Welcome to Beverly, Massachusetts
On September 15, NOAA stranding staff was alerted that a seal was swimming in Shoe Pond in the Cummings Center office park in Beverly, Massachusetts. We determined that it was a gray seal. Although it’s an unusual location, the pond connects to Beverly Harbor through a 250-yard-long cement tunnel that empties into the Bass River. It’s not unusual for seals to follow fish into shallower waters, including rivers—in 2019 a harbor seal swam up the Connecticut River to Holyoke, Massachusetts.
Working with the Beverly Animal Control Officers, our staff visited the pond over the next few days. We observed the seal, evaluated its health, and gathered information about its behavior. The seal hauled out on the wall in front of the exit tunnel several times, so we knew it could leave the area when it was ready. Cummings Center staff opened the dam gate on September 18, and the seal briefly swam towards the exit, then hopped right back into the pond!
On the Move!
Overnight on September 19, the seal moved from the lower saltwater pond into the larger upper pond that is freshwater. Beverly residents were visiting the office park often to check up on the seal and its well-being, affectionately referring to the seal as “Shoebert.” Given that seals are protected under the Marine Mammal Protection Act, our staff took this opportunity to provide a seal 101 for visitors. We reminded everyone to maintain the safe wildlife viewing distance of 150 feet or more. Our goal was to ensure the safety and well-being of the seal, responders, and the public. Since there were no barriers to the seal leaving on its own, we wanted to give it a chance to do so before we intervened.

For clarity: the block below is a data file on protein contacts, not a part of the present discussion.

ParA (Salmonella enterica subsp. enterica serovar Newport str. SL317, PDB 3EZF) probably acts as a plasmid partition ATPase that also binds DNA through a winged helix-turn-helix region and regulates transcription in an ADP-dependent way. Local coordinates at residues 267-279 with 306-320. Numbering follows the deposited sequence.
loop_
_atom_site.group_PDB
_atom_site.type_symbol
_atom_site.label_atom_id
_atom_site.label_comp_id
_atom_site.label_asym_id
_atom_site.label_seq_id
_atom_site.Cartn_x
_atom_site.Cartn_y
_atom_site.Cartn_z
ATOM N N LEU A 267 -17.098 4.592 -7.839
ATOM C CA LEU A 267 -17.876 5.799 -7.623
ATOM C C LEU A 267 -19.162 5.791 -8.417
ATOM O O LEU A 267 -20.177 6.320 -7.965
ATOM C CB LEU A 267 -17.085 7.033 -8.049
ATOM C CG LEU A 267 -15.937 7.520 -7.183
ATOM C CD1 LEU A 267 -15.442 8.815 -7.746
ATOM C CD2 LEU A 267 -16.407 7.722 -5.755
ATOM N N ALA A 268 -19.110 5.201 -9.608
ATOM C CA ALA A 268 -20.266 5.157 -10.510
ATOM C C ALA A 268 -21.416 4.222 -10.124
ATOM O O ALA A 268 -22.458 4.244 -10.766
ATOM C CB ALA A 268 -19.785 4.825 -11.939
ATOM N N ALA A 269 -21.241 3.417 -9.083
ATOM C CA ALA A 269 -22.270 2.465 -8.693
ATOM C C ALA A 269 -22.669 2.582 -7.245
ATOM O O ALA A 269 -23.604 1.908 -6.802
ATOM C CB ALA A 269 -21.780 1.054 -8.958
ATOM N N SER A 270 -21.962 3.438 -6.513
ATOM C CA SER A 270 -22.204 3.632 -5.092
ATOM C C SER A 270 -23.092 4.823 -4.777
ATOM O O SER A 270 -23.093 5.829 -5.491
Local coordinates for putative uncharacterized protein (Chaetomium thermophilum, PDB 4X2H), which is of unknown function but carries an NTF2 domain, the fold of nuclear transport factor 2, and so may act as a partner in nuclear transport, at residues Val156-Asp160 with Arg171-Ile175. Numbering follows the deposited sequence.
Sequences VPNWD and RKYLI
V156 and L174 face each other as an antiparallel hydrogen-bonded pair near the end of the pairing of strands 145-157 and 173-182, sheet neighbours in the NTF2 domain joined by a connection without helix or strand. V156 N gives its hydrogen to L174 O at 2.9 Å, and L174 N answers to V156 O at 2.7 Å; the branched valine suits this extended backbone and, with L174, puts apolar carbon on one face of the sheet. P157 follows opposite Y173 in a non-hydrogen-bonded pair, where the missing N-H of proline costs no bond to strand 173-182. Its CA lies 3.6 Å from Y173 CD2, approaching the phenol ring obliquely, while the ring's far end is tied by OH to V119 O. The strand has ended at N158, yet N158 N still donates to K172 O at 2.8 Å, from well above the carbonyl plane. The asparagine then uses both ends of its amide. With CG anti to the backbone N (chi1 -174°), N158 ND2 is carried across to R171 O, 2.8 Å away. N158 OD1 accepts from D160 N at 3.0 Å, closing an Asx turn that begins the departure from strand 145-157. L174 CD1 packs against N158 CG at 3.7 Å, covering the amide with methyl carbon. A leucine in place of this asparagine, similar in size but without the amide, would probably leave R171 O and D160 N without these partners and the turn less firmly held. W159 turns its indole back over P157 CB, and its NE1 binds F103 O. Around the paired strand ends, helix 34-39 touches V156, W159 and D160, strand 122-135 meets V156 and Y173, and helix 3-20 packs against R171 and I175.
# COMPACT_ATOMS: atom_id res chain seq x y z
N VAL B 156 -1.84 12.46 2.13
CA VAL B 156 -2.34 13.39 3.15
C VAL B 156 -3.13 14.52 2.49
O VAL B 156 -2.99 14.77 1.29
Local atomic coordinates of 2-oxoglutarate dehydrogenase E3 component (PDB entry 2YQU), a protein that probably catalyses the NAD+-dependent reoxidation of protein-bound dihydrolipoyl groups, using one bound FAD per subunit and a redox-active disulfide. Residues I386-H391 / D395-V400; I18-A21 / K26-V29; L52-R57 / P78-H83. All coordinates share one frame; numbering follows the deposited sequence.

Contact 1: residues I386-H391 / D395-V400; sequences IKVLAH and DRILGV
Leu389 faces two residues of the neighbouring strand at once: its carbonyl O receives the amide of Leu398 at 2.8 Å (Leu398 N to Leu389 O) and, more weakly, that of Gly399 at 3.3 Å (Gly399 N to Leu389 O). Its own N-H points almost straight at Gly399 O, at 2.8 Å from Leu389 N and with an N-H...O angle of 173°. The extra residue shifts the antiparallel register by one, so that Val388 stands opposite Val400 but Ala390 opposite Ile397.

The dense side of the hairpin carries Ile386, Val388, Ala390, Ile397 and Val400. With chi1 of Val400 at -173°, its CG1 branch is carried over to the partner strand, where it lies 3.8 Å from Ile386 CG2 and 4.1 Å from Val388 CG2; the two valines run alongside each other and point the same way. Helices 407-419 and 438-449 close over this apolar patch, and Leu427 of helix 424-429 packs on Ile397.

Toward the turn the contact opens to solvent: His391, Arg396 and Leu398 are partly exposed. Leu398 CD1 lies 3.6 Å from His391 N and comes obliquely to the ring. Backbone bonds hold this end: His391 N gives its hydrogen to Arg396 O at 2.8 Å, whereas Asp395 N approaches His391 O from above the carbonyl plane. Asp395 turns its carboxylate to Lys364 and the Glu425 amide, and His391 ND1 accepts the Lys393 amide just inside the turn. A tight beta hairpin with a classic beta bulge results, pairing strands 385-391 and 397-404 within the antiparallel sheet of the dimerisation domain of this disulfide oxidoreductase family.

As we approached the 1-week mark, the seal showed no signs of exiting the pond on its own. Ultimately we decided to take action—it would be best to get the seal back to a more suitable seal habitat. Seals can live in freshwater for short periods as long as there are fish to eat, but really, they belong in the ocean. In this case, we were concerned that the seal might leave the pond and go into parking lots or on roads and get injured. Gray seals can also be aggressive, so the longer it was in the pond, the more likely there would be an interaction between the seal and people.
Planning for Rescue
On Wednesday, September 21, staff began to collect more information about the bottom conditions of the pond and observe how the seal would react to a boat. This information would help response teams plan for the rescue. The Cummings Center provided NOAA staff with a rowboat, and we learned that the seal was very curious and would follow the boat. Beverly Fire Department sent two divers into the water to check for any obstructions that could harm the seal or snag nets during a rescue attempt. We relayed this information to our stranding partners who were assisting with this response. These dedicated teams planned to travel from three states on Thursday morning to assist us NOAA with assessing suitable rescue options.